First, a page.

A few years ago (that would have been in 2000 or 2001), I bought a little chapbook of about 20 pages or so. It was a very short story titled Better Than Home and it was written by a guy named Joe Hill. I had no clue who he was but I enjoyed the story; it wasn’t horror or crime fiction, just a simple tale told from the perspective of a young boy who might be autistic or just a bit on the obsessive compulsive side of things. The kid’s narration of his everyday life –including his anxiety moments and his different quirks—kept me interested right from the first sentence until the last one. It was a very short story but after that I was willing and ready to read anything else that this Joe Hill guy would write.
A few years later, in 2005, I had that chance when Hill’s short story collection 20th Century Ghosts was published. Not only did the writing proved to be superior than in Better Than Home, it was the range of styles of the stories that impressed me; actually, Hill was so good in so many ways –characterization, dialogue, settings, atmosphere, intensity—that I recommended the book to everyone I know. I just couldn’t wait to read his first novel.
It came as a book titled Heart-Shaped Box and was published in 2007. Even though it received much praise –and later, even some important awards like the Bram Stoker and International Horror Guild awards for Best First Novel ), the book disappointed me a little. I didn’t hate it; I actually enjoyed most of it but my expectations must have been too high. I was convinced that it wasn’t Hill at his best. His fault for writing great short fiction, I guess!
Then his second novel was published, in 2010: Horns. I bought it because a friend recommended it but I was afraid it wouldn’t meet my expectations again; I almost wished it was a short story collection. Anyway, it stayed in my TBR pile for a while. Now it’s been recently adapted into a movie starring Daniel “Harry Potter” Radcliffe. I want to watch it, so I’ll read the book first.
Now I’m getting to the point of this post, my review of Joe Hill’s NOS4A2, a new novel that was published in 2013. I’d heard about it and was very interested by that story. So when Trish, at TLC Book Tours, asked if I wanted to review this book, I had already stumbled upon it at my local library and decided to pick it up instead of the other book I was looking for (a good thing because the American and Canadian posts are not very reliable; I still haven’t received the copy that Trish sent my way).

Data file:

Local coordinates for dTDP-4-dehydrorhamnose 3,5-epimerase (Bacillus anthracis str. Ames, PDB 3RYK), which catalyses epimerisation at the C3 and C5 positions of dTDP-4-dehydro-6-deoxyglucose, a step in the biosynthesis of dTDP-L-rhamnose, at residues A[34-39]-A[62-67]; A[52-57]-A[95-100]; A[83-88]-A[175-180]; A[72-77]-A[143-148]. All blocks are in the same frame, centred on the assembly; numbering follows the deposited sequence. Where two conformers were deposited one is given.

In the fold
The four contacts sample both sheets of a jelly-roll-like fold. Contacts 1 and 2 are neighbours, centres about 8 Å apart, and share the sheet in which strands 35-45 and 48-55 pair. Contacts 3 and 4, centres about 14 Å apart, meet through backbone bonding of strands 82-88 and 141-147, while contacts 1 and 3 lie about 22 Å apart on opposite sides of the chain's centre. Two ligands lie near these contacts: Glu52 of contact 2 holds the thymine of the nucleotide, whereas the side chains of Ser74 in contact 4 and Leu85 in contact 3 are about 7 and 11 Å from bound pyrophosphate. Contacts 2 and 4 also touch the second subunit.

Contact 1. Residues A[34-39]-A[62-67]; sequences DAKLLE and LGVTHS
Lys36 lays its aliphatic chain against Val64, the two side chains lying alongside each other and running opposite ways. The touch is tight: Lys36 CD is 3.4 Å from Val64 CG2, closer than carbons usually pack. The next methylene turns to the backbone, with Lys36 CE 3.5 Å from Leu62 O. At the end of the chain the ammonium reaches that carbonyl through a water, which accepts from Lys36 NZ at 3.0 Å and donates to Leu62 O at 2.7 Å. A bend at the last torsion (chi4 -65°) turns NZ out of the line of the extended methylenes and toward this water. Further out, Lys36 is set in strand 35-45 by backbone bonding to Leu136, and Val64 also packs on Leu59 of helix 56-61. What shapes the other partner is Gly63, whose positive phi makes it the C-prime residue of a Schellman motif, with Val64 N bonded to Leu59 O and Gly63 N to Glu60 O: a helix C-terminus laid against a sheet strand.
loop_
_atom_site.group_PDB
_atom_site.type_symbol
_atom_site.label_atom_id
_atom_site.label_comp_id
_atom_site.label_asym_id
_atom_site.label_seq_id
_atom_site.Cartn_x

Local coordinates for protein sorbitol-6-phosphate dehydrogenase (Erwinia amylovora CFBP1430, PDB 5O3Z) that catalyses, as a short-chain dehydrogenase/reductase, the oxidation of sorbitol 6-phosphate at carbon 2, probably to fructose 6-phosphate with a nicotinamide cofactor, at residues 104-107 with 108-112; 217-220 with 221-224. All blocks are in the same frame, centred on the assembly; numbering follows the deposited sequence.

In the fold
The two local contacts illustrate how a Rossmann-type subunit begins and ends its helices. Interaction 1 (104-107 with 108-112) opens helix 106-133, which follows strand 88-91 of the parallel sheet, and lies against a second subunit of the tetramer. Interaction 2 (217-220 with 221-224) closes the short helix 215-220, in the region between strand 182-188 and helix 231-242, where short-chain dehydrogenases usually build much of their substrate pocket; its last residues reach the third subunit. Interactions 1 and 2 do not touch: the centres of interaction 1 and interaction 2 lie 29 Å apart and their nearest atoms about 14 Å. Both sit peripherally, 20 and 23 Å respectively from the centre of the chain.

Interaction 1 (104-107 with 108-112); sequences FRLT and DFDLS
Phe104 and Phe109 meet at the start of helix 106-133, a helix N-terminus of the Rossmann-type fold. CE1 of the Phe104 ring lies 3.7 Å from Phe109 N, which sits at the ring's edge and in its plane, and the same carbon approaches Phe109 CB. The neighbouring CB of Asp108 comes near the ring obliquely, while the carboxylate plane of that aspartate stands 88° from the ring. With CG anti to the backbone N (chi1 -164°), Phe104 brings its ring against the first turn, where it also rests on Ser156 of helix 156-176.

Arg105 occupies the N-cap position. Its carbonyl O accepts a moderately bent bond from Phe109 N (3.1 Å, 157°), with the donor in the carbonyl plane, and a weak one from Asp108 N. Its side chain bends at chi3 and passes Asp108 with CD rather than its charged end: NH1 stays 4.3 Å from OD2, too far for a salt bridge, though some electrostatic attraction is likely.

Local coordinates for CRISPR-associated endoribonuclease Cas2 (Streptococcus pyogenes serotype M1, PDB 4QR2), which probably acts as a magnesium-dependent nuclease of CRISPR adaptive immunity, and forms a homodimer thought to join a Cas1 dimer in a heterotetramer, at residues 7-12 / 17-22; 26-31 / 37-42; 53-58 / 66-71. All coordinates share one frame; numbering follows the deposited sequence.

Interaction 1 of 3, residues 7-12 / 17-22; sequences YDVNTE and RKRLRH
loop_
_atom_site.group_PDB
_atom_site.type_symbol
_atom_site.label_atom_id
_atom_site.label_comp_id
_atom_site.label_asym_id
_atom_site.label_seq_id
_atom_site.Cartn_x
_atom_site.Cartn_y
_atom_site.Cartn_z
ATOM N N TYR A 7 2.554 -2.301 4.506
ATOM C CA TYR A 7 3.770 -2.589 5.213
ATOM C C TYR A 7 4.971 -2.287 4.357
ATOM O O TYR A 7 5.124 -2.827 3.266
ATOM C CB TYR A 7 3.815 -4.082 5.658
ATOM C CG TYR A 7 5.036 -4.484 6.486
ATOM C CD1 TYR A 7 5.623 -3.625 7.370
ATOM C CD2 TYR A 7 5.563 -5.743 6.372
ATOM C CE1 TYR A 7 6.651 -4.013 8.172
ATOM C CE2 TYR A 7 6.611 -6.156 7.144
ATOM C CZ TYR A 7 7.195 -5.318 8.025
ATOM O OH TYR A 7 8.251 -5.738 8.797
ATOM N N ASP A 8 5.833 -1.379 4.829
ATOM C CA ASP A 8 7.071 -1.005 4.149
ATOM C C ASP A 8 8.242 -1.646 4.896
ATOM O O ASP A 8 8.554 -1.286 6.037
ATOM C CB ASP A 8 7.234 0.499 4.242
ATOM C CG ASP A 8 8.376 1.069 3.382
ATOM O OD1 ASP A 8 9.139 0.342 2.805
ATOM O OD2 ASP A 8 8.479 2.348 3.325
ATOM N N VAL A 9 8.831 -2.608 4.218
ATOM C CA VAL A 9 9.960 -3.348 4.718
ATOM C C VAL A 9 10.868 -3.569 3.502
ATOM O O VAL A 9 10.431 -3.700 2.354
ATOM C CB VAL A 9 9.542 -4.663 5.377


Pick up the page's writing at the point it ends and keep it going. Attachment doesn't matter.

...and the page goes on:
For those who prefer the short reviews, I’ll tell you right now that NOS4A2 is definitely the scariest, and one of the most entertaining, books of the year –all genres included. Joe Hill rides a motorcycle from Hell, the engine running on full-tilt terror. Hold on tight because you’ll be meeting Charlie Talent Manx, the craziest and most dangerous character in the horror genre since Pennywise the clown in Stephen King’s It.
Manx is somewhere a little over 100 years old but when everything is going well for him, he looks like a man nearing middle age. His secret? He kidnaps kids in his vintage 1938 Rolls Royce Wraith (with vanity plate NOS4A2), brings them to Christmasland through roads only he knows about, and uses their youth to stay young himself. You could say he’s the sort of vampire who sucks the energy and everything that is pure out of kids. Still, the kids stay alive and…well, I won’t tell you everything; what fun would that be? Although I’ll let you know about Victoria “Vic” McQueen, the only kid who ever escaped from Manx; now a woman, Vic also has secret roads of her own, and she will again cross paths with Manx. They both have something that the other wants.